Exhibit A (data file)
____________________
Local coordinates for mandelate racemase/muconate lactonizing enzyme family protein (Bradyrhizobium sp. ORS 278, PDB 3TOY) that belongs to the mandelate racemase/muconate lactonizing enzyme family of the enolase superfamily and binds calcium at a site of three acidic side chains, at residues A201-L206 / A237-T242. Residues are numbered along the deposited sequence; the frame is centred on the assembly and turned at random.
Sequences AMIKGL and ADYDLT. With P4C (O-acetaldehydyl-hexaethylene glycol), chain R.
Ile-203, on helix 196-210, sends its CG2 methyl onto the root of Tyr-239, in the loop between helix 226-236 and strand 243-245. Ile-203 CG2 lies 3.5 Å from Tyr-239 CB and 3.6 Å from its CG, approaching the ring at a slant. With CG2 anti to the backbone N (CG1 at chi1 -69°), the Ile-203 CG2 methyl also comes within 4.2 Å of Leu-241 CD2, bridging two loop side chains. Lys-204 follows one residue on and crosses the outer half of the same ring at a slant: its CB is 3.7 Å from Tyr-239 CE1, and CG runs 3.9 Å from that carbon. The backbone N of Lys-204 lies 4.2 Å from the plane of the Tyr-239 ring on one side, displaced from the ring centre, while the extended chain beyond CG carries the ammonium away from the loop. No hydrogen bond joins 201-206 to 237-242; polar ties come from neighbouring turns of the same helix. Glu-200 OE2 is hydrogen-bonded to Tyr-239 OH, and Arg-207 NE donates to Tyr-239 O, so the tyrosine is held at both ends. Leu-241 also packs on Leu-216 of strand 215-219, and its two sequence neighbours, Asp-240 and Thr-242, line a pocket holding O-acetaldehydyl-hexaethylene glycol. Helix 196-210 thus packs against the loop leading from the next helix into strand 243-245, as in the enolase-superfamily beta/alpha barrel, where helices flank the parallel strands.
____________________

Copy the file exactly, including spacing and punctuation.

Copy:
Local coordinates for mandelate racemase/muconate lactonizing enzyme family protein (Bradyrhizobium sp. ORS 278, PDB 3TOY) that belongs to the mandelate racemase/muconate lactonizing enzyme family of the enolase superfamily and binds calcium at a site of three acidic side chains, at residues A201-L206 / A237-T242. Residues are numbered along the deposited sequence; the frame is centred on the assembly and turned at random.
Sequences AMIKGL and ADYDLT. With P4C (O-acetaldehydyl-hexaethylene glycol), chain R.
Ile-203, on helix 196-210, sends its CG2 methyl onto the root of Tyr-239, in the loop between helix 226-236 and strand 243-245. Ile-203 CG2 lies 3.5 Å from Tyr-239 CB and 3.6 Å from its CG, approaching the ring at a slant. With CG2 anti to the backbone N (CG1 at chi1 -69°), the Ile-203 CG2 methyl also comes within 4.2 Å of Leu-241 CD2, bridging two loop side chains. Lys-204 follows one residue on and crosses the outer half of the same ring at a slant: its CB is 3.7 Å from Tyr-239 CE1, and CG runs 3.9 Å from that carbon. The backbone N of Lys-204 lies 4.2 Å from the plane of the Tyr-239 ring on one side, displaced from the ring centre, while the extended chain beyond CG carries the ammonium away from the loop. No hydrogen bond joins 201-206 to 237-242; polar ties come from neighbouring turns of the same helix. Glu-200 OE2 is hydrogen-bonded to Tyr-239 OH, and Arg-207 NE donates to Tyr-239 O, so the tyrosine is held at both ends. Leu-241 also packs on Leu-216 of strand 215-219, and its two sequence neighbours, Asp-240 and Thr-242, line a pocket holding O-acetaldehydyl-hexaethylene glycol. Helix 196-210 thus packs against the loop leading from the next helix into strand 243-245, as in the enolase-superfamily beta/alpha barrel, where helices flank the parallel strands.